A blunt and harsh question; Is the relation between Ronix boots and kiteboarding a problematic marriage? Bound to have a quick and dirty divorce? A statement mostly driven by one fact; lose of warranty of those very comfortable and stylish, but also pricey boots in this relationship.
It is a fact that kiteboarders on boots are abusing their material more than riders on straps. Particularly the boots suffer a lot. Many of them break down much, much quicker compared to straps. But the Ronix ones seem to beat other brands in the boots category. It isn’t easy to estimate how long it takes before the first issues occur. But a couple of our readers showed us that break down as quick as within 6 months is not rare.
That Ronix aren’t the strongest boots out there is not really hot news. See some wording on this topic on kitesista. Most (first) issues are related to the laces (breakage within weeks). Followed by the connection of the laces to the boots (usually within months).
When going back to a store with broken gear it usually means the distributor will judge on the warranty. No different for Ronix’s products. And without much exceptions we hear a very abrupt and short answer popping up from them when they hear you used them while kiteboarding; “no warranty”.
We had several readers asking us if this is true, so we chased down a kiteboard pro’s who got sponsored by Ronix. And of course we had, or rather tried, to have a chat about the warranty issues with Ronix.
An quick and honest reaction came from Marc Jacobs, a pro kiter formerly sponsored by Ronix. Wait. Did we say sponsored by Ronix, a kiteboarding pro. Really?? Marc explains: “Kiteboarding is s big market for Ronix boots now but they have never be interested in sponsoring kiters but I see why dealers help us out as it helps sales in there area of the rider.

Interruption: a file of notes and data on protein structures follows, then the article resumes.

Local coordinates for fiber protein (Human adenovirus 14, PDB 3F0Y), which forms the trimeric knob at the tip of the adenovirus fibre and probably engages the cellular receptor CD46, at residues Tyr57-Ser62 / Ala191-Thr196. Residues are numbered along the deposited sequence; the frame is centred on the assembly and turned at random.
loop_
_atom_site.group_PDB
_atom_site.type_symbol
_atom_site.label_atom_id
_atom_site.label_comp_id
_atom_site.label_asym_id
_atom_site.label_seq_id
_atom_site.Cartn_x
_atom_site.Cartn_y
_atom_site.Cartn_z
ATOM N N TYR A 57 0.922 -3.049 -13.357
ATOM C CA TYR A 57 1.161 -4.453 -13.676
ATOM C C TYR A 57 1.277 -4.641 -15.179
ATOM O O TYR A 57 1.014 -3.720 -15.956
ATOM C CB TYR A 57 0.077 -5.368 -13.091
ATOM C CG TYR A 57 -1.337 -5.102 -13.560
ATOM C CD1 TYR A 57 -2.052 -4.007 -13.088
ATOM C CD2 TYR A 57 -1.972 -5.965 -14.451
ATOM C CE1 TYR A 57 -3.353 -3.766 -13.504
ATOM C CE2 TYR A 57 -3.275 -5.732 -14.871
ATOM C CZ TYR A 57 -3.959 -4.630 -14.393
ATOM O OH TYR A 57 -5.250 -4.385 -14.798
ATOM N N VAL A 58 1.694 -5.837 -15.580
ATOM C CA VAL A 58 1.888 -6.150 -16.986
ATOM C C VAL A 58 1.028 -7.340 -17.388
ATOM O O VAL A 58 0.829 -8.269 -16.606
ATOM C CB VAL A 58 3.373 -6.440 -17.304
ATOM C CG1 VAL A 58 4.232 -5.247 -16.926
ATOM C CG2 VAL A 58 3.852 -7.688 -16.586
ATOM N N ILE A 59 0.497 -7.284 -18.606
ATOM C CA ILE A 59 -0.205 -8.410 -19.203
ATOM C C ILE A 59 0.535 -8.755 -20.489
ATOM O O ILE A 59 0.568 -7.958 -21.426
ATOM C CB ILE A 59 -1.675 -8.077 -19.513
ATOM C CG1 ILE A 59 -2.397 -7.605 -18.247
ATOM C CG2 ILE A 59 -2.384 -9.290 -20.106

So we put him up with our main question about the warranty. He was quite straight in his answer “They properly stop warranty for kiters because we ride and salt water and not fresh and damage them much more”.
We also contacted Ronix (USA); surprisingly (or not?) they reacted differently to a potential customer from someone seeking warranty.
When we asked about warranty on their boots we got a short but clear answer; The warranty is the same if you’re kiteboarding or Wakeboarding. Completely the opposite from what we have been told before. That is why we contact several other suppliers and they contacted the distributors which contacted Ronix (again).
And now the answer was more to what we expected, although the answer still has a evasive taste to it; Generally speaking our boots were designed for wakeboarding. Either behind the boot or at a cable park. There are a couple factors that come with kiteboarding that void the coverage. Most kiteboarding is done in salt water which decreases the life expectances of a boot. Also the amount of force the boot takes compared to wakeboarding can be more and therefore harder on the boot.
Wake up call?
So at the moment you either know a very handy shoemaker, lie about the use when going for a warranty claim or have the financial capability to take your -quite likely- quick loss on Ronix boots. And kiteboarding shops; please warn the users before selling?! Of course we rather see that due to this message Ronix will change its warranty policy and label some (or all) of its boots to be suited for kiteboarding.